The Weekly Newsletter of MIT Linguistics

Phonology Circle 11/12 - Hrayr Khanjian: “Formerly stressed vowels in Western Armenian”

This week’s Phonology Circle will feature a presentation by Hrayr Khanjian.

Title: Formerly stressed vowels in Western Armenian
Time: Wed 11/12, 5pm, 32-D831

In this talk, I examine the stressed and unstressed vowels of related forms of Western Armenian. Stressed high vowels [i] and [u] either change to [ə], as seen in (1) or delete, seen in (2) and a stressed diphthong [uj] changes to [u], as seen in (3), when stress shifts off of them. The rest of the vowels and diphthongs (mostly) are unaffected.

    • “letter” [kír] → [kər-él] “to write”
    • “lie” [súd] → [səd-él] “to make false”
    • “monkey” [gabíg] → [gabg-él] “to mime”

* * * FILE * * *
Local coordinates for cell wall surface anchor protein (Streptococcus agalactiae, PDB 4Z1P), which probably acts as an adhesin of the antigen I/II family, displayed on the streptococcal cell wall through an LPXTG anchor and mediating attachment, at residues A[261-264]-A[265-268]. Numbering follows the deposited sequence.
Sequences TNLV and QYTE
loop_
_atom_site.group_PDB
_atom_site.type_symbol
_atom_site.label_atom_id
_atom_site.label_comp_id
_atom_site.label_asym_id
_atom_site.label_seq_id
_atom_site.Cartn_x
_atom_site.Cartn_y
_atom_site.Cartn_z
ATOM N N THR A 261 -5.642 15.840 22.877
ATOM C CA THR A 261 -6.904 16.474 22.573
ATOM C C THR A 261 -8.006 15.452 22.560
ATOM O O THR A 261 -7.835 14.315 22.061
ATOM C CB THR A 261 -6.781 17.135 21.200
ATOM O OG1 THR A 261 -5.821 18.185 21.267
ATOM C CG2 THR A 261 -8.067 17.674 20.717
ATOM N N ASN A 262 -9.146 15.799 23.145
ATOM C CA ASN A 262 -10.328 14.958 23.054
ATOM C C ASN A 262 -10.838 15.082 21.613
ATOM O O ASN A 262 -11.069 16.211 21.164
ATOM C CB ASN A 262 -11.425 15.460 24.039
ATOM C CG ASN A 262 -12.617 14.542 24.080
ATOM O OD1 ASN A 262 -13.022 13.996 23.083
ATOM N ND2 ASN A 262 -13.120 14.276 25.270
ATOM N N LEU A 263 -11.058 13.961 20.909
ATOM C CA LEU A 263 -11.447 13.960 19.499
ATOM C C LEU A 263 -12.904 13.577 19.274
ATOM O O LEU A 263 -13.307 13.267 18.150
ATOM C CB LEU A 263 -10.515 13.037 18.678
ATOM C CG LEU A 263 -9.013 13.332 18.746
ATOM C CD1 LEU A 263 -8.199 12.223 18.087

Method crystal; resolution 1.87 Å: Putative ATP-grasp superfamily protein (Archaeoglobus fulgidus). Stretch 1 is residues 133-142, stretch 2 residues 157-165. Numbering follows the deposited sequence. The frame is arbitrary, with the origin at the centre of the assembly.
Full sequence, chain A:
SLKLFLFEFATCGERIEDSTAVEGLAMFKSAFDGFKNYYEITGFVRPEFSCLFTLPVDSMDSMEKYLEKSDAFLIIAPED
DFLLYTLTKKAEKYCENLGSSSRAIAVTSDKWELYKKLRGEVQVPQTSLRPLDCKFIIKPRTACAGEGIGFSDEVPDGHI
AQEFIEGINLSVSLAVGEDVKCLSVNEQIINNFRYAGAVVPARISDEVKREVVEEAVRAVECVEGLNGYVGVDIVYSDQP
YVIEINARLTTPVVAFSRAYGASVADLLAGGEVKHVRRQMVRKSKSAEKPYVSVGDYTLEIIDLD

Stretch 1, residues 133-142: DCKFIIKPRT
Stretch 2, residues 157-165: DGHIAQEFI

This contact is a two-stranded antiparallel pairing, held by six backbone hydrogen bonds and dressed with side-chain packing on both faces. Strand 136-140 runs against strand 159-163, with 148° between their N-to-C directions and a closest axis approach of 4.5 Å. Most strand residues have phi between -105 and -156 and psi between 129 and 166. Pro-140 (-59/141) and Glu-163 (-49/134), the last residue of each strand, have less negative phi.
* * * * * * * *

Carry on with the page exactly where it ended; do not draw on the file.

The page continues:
• “clean”[makúr] → [makr-él] “clean”
    • “color” [kújn] → [kun-avór] “colorful”
    • “culture” [məʃagújt] → [məʃagut-ajín] “cultural”

Many languages exhibit phonological differences between stressed and unstressed vowels. There are languages, like Catalan, Bulgarian and Russian, where all unstressed vowels reduce. In another set of languages, like Palauan, Romanian and Armenian, only a certain set of vowels that once bore stress reduce when stress shifts.

Unlike Romanian and Palauan, Armenian has a phonological process of ə-epenthesis. I argue that the surface schwas that seem to be corresponding to the once stressed high vowels are also part of this epenthesis process. Without positing a new phonological mechanism to account for the high vowel disappearance, I incorporate the derived environment effect into the already present phonology of Western Armenian.